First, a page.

ANDERSON, S.C. (courtesy andersonuniversity.edu) — When disaster hits, an effective coordinated response is essential. That’s the end goal of a functional exercise at the Anderson University School of Public Service and Administration.
The School of Public Service and Administration joined with AnMed Health and their emergency response partners to go through the many moving parts. Medshore Ambulance Service, the Anderson County Sheriff’s Office Emergency Management Division, the Anderson Police Department and the Anderson Fire Department also participated.
The scenario for this real-time exercise was multiple tornadoes spawned by a severe storm front moving through the Anderson area, leaving extensive damage and casualties in its wake. That may sound severe, but it’s those worst-case scenarios that test the mettle of emergency responders. And, according to Dr. Howard Murphy, associate professor and coordinator of Homeland Security and Emergency services degree programs, exercising worst-case scenarios effectively tests the plans, procedures and capabilities of responders, allowing them to identify gaps and shortfalls in their response operations.
At the center of the exercise is a large tabletop scale model of the AnMed North Campus and other parts of the community. Also used are scale model fire apparatus, ambulances and other vehicles. Participants, who represent AnMed and other emergency response agencies, are together physically in the room, but only communicate with each other via walkie-talkies. They also use radios to communicate with the respective AnMed and county emergency operations centers located in other areas of the building, just the way they would in an actual emergency.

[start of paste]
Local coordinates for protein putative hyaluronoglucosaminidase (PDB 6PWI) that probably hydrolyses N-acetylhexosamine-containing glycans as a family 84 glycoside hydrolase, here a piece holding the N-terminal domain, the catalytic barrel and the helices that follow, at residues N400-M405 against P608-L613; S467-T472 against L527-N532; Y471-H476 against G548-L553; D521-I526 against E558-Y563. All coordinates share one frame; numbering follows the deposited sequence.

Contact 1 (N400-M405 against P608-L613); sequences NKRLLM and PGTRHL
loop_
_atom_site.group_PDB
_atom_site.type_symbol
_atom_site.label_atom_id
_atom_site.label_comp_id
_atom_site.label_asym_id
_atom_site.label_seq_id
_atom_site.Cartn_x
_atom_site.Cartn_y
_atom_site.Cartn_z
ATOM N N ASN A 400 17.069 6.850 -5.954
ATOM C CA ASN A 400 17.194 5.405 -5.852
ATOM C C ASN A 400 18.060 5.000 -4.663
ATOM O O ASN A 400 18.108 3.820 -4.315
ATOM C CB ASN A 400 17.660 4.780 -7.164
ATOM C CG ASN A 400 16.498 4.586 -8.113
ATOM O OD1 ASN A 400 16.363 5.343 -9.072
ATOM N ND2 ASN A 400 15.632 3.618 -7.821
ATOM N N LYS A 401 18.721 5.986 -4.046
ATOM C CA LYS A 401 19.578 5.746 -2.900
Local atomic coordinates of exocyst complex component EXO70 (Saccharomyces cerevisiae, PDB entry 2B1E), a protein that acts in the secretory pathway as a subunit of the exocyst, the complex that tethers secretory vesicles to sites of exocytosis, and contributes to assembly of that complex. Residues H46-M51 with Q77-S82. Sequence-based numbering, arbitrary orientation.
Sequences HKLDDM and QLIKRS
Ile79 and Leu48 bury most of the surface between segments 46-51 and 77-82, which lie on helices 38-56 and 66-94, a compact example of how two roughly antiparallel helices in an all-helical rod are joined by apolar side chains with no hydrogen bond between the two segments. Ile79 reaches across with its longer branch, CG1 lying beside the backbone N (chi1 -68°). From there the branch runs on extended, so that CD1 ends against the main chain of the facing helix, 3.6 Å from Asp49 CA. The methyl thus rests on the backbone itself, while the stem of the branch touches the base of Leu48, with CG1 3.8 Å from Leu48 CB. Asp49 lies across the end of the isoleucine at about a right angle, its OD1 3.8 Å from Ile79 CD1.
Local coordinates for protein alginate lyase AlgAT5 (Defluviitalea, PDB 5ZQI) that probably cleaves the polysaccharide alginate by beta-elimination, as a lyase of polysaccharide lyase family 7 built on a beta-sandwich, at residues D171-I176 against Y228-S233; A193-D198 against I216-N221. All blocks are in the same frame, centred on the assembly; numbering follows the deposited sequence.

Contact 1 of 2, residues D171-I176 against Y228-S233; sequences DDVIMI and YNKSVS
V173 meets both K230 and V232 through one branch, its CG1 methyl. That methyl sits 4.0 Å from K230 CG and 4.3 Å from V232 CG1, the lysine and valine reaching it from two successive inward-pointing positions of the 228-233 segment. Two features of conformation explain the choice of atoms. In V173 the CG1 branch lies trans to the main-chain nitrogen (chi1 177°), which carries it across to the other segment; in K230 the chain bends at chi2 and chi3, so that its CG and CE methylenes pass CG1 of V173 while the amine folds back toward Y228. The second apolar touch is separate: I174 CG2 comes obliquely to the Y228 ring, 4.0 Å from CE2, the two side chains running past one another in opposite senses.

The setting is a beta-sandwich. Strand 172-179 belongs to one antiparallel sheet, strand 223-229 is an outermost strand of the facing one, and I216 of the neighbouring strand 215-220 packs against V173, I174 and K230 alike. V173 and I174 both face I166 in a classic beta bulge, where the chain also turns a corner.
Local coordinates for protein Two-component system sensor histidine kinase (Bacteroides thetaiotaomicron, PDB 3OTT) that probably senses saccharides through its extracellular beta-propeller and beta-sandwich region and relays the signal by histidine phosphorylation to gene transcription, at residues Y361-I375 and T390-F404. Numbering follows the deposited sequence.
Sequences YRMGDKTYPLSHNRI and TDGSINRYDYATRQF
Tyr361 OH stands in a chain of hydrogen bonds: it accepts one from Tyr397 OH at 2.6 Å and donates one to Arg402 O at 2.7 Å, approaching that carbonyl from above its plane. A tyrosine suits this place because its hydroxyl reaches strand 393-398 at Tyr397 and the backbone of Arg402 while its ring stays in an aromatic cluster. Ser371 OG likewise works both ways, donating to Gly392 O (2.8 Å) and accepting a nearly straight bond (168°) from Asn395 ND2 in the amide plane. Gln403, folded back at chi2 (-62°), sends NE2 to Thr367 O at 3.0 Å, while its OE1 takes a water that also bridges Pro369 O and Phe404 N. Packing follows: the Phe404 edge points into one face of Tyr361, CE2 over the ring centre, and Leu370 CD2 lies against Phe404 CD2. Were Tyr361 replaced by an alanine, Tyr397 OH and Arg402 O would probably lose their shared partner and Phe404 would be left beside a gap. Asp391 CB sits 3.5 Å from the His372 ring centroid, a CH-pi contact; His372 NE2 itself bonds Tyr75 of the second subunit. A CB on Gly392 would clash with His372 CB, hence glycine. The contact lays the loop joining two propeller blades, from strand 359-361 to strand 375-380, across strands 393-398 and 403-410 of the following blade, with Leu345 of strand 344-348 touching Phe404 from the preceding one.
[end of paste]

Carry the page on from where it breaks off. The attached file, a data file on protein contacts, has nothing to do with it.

Todd O’Quinn, director of safety and security at AnMed Health, said the exercise proved to be “extremely beneficial” for his team as they collaborated with partner agencies.
“Anderson University continues to be an ally and tremendous community partner, willing to lend support and resources for this well-planned and highly effective functional exercise,” O’Quinn said.
Joshua Shore, general manager of Medshore Ambulance Service, appreciates the effort of Murphy and the School of Public Service and Administration in devoting 100-plus hours to preparing this exercise. He believes such an exercise is invaluable for his company and all stakeholders involved when a disaster hits. The exercise is also essential to maintaining state accreditation, according to Shore.
“Each stakeholder entity that was there during the wrap-up, we figured out something, a gap or vulnerability … we make sure we tackle this and address it now so it doesn’t happen in real life,” Shore said. “It was extremely beneficial for us to work on our gaps.”
The exercise tests effective communication between health care and emergency responders, carrying out established procedures in a coordinated response.
The exercise took place at the School of Public Service and Administration facility in downtown Anderson, where the county’s emergency response office is located also.